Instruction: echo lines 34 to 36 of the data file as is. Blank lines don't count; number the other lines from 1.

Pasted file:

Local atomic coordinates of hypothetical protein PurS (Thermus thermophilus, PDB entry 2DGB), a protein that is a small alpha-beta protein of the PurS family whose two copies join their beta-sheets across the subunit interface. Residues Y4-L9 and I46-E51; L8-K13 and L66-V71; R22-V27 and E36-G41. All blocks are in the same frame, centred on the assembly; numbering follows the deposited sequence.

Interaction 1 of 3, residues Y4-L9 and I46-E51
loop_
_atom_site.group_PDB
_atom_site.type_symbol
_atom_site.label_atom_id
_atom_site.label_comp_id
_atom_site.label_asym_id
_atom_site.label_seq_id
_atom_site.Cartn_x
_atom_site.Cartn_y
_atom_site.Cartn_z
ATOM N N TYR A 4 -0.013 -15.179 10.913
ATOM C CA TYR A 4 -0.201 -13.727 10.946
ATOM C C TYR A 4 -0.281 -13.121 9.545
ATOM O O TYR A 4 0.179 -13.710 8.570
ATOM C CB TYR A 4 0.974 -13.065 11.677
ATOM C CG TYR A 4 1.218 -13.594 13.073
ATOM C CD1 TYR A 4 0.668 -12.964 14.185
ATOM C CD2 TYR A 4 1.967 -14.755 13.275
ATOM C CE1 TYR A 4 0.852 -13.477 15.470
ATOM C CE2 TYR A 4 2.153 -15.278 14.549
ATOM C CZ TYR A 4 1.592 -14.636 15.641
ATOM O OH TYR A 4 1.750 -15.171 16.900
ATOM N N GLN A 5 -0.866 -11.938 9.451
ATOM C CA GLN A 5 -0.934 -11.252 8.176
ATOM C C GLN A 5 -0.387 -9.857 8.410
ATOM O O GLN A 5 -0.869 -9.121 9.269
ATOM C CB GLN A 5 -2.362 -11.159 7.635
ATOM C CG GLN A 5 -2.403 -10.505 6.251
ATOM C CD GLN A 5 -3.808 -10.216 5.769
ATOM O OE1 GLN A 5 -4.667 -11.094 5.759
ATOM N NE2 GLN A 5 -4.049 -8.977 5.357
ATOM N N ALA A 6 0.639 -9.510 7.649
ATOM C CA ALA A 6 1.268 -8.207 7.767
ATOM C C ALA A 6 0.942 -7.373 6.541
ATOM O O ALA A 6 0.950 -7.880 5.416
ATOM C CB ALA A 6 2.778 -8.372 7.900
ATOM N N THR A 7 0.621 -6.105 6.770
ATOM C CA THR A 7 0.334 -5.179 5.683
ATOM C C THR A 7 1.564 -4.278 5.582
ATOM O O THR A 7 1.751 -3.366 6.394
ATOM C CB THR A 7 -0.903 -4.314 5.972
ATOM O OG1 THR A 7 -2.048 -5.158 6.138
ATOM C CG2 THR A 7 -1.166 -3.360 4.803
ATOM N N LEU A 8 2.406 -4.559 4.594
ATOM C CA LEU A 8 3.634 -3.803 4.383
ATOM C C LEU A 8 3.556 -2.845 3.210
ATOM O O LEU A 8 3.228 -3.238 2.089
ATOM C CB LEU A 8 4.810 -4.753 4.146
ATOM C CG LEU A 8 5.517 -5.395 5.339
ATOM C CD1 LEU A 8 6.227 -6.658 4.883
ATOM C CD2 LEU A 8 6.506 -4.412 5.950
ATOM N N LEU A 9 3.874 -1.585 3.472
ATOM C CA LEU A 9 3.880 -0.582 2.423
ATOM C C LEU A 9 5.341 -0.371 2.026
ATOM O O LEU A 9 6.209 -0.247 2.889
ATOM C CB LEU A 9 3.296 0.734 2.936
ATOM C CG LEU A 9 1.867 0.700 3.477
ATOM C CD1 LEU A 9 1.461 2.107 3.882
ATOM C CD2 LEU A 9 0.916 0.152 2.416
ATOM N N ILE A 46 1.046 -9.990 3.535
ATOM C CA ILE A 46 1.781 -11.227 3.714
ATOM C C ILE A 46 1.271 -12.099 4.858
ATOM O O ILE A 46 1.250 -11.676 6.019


ATOM N N ALA A 6 0.639 -9.510 7.649
ATOM C CA ALA A 6 1.268 -8.207 7.767
ATOM C C ALA A 6 0.942 -7.373 6.541